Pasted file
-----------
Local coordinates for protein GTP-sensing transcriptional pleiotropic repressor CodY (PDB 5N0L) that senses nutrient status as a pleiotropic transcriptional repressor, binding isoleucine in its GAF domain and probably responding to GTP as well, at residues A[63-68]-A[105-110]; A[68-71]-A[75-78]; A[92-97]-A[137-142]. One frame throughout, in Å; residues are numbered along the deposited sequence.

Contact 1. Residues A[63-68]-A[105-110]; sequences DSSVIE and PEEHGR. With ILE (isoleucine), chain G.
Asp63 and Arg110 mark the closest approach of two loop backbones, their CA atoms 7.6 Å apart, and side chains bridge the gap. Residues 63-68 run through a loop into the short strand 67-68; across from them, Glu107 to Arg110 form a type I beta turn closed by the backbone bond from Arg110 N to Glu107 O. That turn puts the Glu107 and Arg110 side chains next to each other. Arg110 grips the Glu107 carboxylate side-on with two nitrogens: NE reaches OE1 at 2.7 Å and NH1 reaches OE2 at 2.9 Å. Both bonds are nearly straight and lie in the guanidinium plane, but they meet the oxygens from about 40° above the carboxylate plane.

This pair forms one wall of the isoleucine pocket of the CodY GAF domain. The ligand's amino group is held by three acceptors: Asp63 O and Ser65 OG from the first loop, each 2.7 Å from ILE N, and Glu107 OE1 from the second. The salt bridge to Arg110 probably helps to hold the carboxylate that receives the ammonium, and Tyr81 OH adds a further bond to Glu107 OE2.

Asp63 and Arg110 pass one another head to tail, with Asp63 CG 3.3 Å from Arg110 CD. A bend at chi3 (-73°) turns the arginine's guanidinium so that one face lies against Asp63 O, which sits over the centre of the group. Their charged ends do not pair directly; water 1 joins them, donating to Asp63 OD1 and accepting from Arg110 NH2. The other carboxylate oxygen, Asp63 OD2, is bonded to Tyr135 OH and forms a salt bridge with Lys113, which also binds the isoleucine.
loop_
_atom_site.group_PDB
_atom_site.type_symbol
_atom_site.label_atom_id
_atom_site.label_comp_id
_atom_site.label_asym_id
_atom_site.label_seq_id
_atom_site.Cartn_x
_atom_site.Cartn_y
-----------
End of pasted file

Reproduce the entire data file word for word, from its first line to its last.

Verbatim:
Local coordinates for protein GTP-sensing transcriptional pleiotropic repressor CodY (PDB 5N0L) that senses nutrient status as a pleiotropic transcriptional repressor, binding isoleucine in its GAF domain and probably responding to GTP as well, at residues A[63-68]-A[105-110]; A[68-71]-A[75-78]; A[92-97]-A[137-142]. One frame throughout, in Å; residues are numbered along the deposited sequence.

Contact 1. Residues A[63-68]-A[105-110]; sequences DSSVIE and PEEHGR. With ILE (isoleucine), chain G.
Asp63 and Arg110 mark the closest approach of two loop backbones, their CA atoms 7.6 Å apart, and side chains bridge the gap. Residues 63-68 run through a loop into the short strand 67-68; across from them, Glu107 to Arg110 form a type I beta turn closed by the backbone bond from Arg110 N to Glu107 O. That turn puts the Glu107 and Arg110 side chains next to each other. Arg110 grips the Glu107 carboxylate side-on with two nitrogens: NE reaches OE1 at 2.7 Å and NH1 reaches OE2 at 2.9 Å. Both bonds are nearly straight and lie in the guanidinium plane, but they meet the oxygens from about 40° above the carboxylate plane.

This pair forms one wall of the isoleucine pocket of the CodY GAF domain. The ligand's amino group is held by three acceptors: Asp63 O and Ser65 OG from the first loop, each 2.7 Å from ILE N, and Glu107 OE1 from the second. The salt bridge to Arg110 probably helps to hold the carboxylate that receives the ammonium, and Tyr81 OH adds a further bond to Glu107 OE2.

Asp63 and Arg110 pass one another head to tail, with Asp63 CG 3.3 Å from Arg110 CD. A bend at chi3 (-73°) turns the arginine's guanidinium so that one face lies against Asp63 O, which sits over the centre of the group. Their charged ends do not pair directly; water 1 joins them, donating to Asp63 OD1 and accepting from Arg110 NH2. The other carboxylate oxygen, Asp63 OD2, is bonded to Tyr135 OH and forms a salt bridge with Lys113, which also binds the isoleucine.
loop_
_atom_site.group_PDB
_atom_site.type_symbol
_atom_site.label_atom_id
_atom_site.label_comp_id
_atom_site.label_asym_id
_atom_site.label_seq_id
_atom_site.Cartn_x
_atom_site.Cartn_y